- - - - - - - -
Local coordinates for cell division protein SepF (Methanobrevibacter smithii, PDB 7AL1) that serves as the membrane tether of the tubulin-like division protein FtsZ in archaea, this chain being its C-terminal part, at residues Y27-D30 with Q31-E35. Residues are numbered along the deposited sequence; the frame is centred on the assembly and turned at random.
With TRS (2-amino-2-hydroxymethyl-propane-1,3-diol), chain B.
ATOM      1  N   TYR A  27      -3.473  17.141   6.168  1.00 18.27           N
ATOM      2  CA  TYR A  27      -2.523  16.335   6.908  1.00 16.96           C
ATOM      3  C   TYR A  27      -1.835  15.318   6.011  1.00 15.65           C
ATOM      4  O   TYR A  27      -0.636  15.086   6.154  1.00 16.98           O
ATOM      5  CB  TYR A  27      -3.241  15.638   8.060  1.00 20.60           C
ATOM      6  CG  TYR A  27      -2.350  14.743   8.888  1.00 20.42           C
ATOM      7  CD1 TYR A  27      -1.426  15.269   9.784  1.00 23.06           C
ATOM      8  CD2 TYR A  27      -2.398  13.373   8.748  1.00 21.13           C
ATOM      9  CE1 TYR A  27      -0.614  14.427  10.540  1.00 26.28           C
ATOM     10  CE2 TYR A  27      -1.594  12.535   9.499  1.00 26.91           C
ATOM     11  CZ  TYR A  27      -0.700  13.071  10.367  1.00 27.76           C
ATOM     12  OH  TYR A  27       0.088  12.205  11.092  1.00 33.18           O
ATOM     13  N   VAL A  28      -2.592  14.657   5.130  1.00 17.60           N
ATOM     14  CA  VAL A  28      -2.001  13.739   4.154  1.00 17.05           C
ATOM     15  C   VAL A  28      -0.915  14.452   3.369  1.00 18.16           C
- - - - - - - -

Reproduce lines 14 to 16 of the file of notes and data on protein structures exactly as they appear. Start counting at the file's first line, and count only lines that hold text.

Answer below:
ATOM     12  OH  TYR A  27       0.088  12.205  11.092  1.00 33.18           O
ATOM     13  N   VAL A  28      -2.592  14.657   5.130  1.00 17.60           N
ATOM     14  CA  VAL A  28      -2.001  13.739   4.154  1.00 17.05           C